Standing behind the mike with my fiddle in hand, I’ve watched singer John Ferguson with charm and wit entertain an audience, bursting with Irish pride, whether raising a pint while toasting Irish independence before singing “A Nation Once Again” or walking among the audience, microphone in hand, singing and shaking hands with listeners, many his friends from years playing the Akron Irish scene and haunting the Hibernian Club, an enclave of Irish-Catholic culture.
Ferguson’s band, Fergie and the Bog Dogs, based in Akron, connects with the audience through humor, sentiments of home and hearth, rebellion against English rule, a bit o’ blarney, and that enduring love of homeland that thrives in the hearts of grandchildren of Irish immigrants who have never themselves seen Paddy’s Green Shamrock Shore.
John is a member of the Mark Heffernan Division of the Ancient Order of Hibernians, its home on Brown Street on Akron’s south side. The national AOH was founded in 1836, and Akron has two divisions, the Heffernan and the St. Brendan Division, which hosts the Riverfront Irish Festival in Cuyahoga Falls, a large gathering where Ferguson and many more groups perform. The Irish in America have come a long way from the days when businesses hung signs proclaiming “No Irish need apply,” and the sons and daughters of Erin are immensely proud of their Gaelic roots, preserving the culture of their homeland through AOH gatherings and through festivals that welcome you people not lucky enough to be born with the blood of Brian Boru coursing through your veins.
The Hibernian clubs in Akron are just two of many Irish enclaves in Ohio. People of Irish descent gather at the West Side Irish-American Club in Olmsted Township east of Cleveland, where musicians perform every week, lessons in Irish are offered and members can conduct research in the library. A stalwart of the club was the late Tom McCaffrey, a fiddler who was born in Ireland and lived on Cleveland’s west side, an Irish stronghold, dying in 2006 at age 90. I saw Tom perform in the 1990s and interviewed him long ago for a folk music newsletter, and he was equally musician and storyteller, honored upon his death by the U.S. House of Representatives for his “charm, wit and Irish wisdom,” as noted by Dennis Kucinich. I still use one of his comic poems at times when I perform.
I have also participated in Irish culture to the east. In the 1990s I played at the Warren Celtic Heritage Fair, now defunct, and the book “Irish in Youngstown and the Greater Mahoning Valley,” produced in 2004 by The Irish American Archival Society and published by Arcadia Publishing, shows photos of Youngstown’s Gathering of the Clans, a summer festival that I think is also defunct. Youngstown has its St. Patrick’s Day parade, and alive and well is the Irish music session organized by my friend Frank, who bears a Polish surname and is most definitely not Irish but who loves the music of Erin as deeply as do those of us with Irish ancestry. Quinlan’s Irish Pub in Niles hosts the third-Sunday sessions, and one February I sat against the wall, squeezed between fiddler Frank and whistle player Jean, while to Frank’s left was accordion player Brett, and farther round the bend were more fiddlers, guitarists, and a hammer dulcimer player. I accompanied my playing with tall glasses of Smithwick’s, a medium-brown Irish ale brewed by Guinness of Dublin, pronounced “smittick’s” by our server, and I enjoyed the photos of Ireland and other Celtic-theme items that decorate the pub.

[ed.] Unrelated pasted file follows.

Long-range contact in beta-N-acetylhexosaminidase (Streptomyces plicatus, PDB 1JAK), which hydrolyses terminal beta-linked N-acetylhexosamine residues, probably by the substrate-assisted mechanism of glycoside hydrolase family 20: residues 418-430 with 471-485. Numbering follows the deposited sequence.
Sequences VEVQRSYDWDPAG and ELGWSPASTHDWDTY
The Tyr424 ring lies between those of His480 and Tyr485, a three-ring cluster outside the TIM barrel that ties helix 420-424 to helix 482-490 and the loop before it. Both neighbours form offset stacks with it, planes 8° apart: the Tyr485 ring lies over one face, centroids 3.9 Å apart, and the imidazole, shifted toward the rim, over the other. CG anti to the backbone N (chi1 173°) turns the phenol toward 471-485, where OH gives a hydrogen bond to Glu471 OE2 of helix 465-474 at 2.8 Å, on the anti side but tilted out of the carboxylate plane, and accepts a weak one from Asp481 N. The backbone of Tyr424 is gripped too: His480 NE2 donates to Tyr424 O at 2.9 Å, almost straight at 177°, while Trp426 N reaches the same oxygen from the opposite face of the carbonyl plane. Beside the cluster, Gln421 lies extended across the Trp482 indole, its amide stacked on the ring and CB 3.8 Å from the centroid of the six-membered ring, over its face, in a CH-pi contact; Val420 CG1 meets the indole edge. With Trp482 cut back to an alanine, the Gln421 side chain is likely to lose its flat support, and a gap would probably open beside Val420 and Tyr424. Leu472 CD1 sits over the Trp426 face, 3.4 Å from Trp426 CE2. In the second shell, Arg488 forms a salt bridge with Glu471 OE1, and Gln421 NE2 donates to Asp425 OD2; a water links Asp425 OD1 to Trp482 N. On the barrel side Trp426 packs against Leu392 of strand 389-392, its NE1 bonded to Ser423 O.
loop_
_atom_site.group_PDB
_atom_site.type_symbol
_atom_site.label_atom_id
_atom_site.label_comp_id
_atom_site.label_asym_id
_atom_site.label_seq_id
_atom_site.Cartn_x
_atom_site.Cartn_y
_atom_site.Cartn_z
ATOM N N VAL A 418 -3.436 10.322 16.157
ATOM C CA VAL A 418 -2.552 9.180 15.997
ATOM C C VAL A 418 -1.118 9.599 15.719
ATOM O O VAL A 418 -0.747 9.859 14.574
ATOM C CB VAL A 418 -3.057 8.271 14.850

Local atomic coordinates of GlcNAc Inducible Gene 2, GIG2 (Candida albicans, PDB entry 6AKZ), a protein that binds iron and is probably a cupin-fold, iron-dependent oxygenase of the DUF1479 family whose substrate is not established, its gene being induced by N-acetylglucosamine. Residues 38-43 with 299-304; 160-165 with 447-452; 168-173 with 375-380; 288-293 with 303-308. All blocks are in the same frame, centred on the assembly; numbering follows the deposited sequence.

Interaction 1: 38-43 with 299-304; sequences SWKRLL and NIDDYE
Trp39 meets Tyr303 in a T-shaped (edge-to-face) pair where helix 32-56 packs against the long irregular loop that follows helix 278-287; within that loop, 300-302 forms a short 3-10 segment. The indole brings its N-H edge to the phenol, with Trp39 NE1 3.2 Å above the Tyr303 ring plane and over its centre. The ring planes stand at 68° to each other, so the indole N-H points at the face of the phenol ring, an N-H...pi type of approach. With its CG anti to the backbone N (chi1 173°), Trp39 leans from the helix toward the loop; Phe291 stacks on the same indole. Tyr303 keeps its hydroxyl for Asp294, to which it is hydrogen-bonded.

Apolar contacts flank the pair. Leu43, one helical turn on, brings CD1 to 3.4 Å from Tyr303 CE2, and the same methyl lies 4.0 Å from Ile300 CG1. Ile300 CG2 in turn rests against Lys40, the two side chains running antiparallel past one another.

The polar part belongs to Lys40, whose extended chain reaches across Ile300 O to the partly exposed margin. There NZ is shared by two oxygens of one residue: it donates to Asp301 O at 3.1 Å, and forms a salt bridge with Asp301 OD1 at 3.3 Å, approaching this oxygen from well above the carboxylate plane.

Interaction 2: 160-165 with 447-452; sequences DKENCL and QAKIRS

To the north, Hiram College musicians host an annual Irish music session. This year’s will be held at 3 p.m. March 30 in Frohring Recital Hall, and Claddagh Irish Pub in Columbus’ German Village (https://www.claddaghirishpubs.com/) holds weekly Sunday sessions. Ohio is home to two exuberantly large Irish festivals, the Cleveland Irish Cultural Festival, held in July at the Cuyahoga County Fairgrounds in Berea, and the Dublin Irish Festival. Both draw international talent.